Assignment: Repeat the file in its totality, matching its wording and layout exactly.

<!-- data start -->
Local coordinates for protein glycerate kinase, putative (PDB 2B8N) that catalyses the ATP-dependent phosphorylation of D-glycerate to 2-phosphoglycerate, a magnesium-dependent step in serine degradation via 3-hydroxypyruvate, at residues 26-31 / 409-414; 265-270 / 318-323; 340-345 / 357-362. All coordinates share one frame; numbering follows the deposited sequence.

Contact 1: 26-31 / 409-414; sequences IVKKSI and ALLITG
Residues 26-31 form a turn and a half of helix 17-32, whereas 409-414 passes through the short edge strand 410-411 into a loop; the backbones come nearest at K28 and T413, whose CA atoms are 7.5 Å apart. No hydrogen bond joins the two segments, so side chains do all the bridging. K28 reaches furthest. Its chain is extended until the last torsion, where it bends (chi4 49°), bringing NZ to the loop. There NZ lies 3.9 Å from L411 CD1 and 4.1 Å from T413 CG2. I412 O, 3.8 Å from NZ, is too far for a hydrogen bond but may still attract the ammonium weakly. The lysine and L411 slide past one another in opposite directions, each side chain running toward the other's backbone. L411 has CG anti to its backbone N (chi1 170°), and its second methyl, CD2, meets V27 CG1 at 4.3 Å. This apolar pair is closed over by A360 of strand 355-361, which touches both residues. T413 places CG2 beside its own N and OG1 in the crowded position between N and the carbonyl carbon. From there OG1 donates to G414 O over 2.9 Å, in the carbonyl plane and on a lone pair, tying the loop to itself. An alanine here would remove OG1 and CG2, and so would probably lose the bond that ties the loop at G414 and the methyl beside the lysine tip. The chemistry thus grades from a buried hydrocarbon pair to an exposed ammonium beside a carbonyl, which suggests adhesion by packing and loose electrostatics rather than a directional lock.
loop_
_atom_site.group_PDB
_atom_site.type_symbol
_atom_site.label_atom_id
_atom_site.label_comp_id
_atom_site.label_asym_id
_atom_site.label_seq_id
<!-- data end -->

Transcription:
Local coordinates for protein glycerate kinase, putative (PDB 2B8N) that catalyses the ATP-dependent phosphorylation of D-glycerate to 2-phosphoglycerate, a magnesium-dependent step in serine degradation via 3-hydroxypyruvate, at residues 26-31 / 409-414; 265-270 / 318-323; 340-345 / 357-362. All coordinates share one frame; numbering follows the deposited sequence.

Contact 1: 26-31 / 409-414; sequences IVKKSI and ALLITG
Residues 26-31 form a turn and a half of helix 17-32, whereas 409-414 passes through the short edge strand 410-411 into a loop; the backbones come nearest at K28 and T413, whose CA atoms are 7.5 Å apart. No hydrogen bond joins the two segments, so side chains do all the bridging. K28 reaches furthest. Its chain is extended until the last torsion, where it bends (chi4 49°), bringing NZ to the loop. There NZ lies 3.9 Å from L411 CD1 and 4.1 Å from T413 CG2. I412 O, 3.8 Å from NZ, is too far for a hydrogen bond but may still attract the ammonium weakly. The lysine and L411 slide past one another in opposite directions, each side chain running toward the other's backbone. L411 has CG anti to its backbone N (chi1 170°), and its second methyl, CD2, meets V27 CG1 at 4.3 Å. This apolar pair is closed over by A360 of strand 355-361, which touches both residues. T413 places CG2 beside its own N and OG1 in the crowded position between N and the carbonyl carbon. From there OG1 donates to G414 O over 2.9 Å, in the carbonyl plane and on a lone pair, tying the loop to itself. An alanine here would remove OG1 and CG2, and so would probably lose the bond that ties the loop at G414 and the methyl beside the lysine tip. The chemistry thus grades from a buried hydrocarbon pair to an exposed ammonium beside a carbonyl, which suggests adhesion by packing and loose electrostatics rather than a directional lock.
loop_
_atom_site.group_PDB
_atom_site.type_symbol
_atom_site.label_atom_id
_atom_site.label_comp_id
_atom_site.label_asym_id
_atom_site.label_seq_id